I am watching Grace and Frankie, S2:E9 in which Robert and John are talking to each other at a park. John asks him the reason for coming out the closet so late, to which Robert replies that he fell in ...
Noeshel 's user avatar
8 votes
2 answers
2k views

Spongy green glass found on graves

In my childhood, there was a spongy (ie full of bubbles) glass of a pale-green shade which was placed covering the stone-bounded graves in more than one of the church grounds near me, is there a name ...
Jiminy Cricket.'s user avatar
0 votes
2 answers
943 views

A word for non-Christian equivalent of "chapel"? [closed]

Specifically, the part of a temple in which the equivalent of an altar is situated, also where the religious services are performed. I need this word for a fantasy novel I'm writing in which no real-...
user289661's user avatar
3 votes
1 answer
211 views

Religious names in index. How do you order and present? [closed]

I have a book that discusses Catholicism. I would like to know if there are any established resources that advise on listing religious names in indexes, where the norm is reversal of surnames and ...
sketchyTech's user avatar
9 votes
5 answers
936 views

Word for the religious equivalent of 'demonym'

A demonym is a noun used to denote the natives or inhabitants of a particular country, state, city, etc. For example, Europeans are from Europe; the word "Europeans" is the demonym of "Europe". ...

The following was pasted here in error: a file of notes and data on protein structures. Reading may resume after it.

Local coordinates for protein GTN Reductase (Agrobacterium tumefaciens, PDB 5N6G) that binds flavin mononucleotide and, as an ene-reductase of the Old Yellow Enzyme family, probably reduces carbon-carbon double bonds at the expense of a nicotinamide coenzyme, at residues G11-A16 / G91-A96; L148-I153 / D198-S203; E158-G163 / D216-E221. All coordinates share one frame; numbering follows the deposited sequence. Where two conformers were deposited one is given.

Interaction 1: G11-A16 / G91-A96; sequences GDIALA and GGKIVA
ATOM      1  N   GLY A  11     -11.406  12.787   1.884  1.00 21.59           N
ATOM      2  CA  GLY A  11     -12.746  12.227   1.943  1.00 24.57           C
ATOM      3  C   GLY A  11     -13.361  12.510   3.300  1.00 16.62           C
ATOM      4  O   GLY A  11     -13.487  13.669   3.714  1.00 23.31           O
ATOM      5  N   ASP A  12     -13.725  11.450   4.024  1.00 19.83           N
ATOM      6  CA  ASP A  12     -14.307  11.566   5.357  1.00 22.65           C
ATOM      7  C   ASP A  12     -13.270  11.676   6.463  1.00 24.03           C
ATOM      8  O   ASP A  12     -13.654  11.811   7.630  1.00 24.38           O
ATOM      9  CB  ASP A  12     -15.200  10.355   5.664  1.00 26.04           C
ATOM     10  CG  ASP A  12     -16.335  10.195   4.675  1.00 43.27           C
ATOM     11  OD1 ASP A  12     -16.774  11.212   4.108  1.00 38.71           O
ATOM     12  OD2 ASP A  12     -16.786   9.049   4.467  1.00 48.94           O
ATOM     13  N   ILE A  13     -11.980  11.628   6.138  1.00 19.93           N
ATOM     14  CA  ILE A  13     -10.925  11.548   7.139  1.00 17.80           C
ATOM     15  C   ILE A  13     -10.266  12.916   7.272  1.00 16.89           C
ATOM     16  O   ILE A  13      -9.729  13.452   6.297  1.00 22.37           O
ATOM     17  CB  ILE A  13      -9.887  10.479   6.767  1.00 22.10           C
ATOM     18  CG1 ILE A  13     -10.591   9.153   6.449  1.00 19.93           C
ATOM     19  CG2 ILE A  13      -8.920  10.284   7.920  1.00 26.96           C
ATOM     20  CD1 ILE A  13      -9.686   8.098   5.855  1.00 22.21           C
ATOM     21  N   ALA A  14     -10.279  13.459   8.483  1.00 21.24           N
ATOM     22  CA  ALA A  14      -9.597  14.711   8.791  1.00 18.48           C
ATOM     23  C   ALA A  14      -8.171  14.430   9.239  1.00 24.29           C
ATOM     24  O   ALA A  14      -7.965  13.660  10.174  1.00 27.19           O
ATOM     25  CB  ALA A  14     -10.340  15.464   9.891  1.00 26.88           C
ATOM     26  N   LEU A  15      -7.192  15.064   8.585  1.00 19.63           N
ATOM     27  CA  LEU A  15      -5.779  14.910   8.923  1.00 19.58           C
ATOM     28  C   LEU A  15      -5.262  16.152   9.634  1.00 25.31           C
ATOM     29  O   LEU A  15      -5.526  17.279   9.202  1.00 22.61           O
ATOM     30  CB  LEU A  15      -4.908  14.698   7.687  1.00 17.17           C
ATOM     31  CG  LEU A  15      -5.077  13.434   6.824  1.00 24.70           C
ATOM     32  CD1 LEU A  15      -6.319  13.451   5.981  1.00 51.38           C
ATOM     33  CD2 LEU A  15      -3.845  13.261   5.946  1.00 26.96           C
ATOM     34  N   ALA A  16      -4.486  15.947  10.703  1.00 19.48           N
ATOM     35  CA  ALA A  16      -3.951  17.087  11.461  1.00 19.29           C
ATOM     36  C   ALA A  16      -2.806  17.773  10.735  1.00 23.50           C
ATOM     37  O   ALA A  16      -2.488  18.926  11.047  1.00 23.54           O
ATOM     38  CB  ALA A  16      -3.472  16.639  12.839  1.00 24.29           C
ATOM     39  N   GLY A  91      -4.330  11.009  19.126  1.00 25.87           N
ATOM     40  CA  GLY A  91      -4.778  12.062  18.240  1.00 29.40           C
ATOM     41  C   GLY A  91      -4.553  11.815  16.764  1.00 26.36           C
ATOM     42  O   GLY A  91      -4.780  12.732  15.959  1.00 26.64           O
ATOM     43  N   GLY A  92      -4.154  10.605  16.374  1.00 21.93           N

Mike S's user avatar
  • 331
0 votes
2 answers
5k views

When is it appropriate to send Seasons Greetings? [closed]

During what time of the year is it appropriate to close semi-formal written conversation with "Season's Greetings"? Obviously sometime around December 25th, but how much in advance and how much past ...
hielsnoppe's user avatar
1 vote
0 answers
84 views

3 in 1 is a Trinity. What is 2 in 1, 4 in 1, 5 in 1, N in 1? [duplicate]

Background The use of the word "Trinity" occurs frequently in Catholicism when referring to God's nature, 3 persons in 1 God. What words would describe a being that is 2 persons, 4 persons, 5 ...
isakbob's user avatar
  • 113
3 votes
2 answers
2k views

What is the most appropriate word to describe the phenomenon of many church bells ringing concurrently?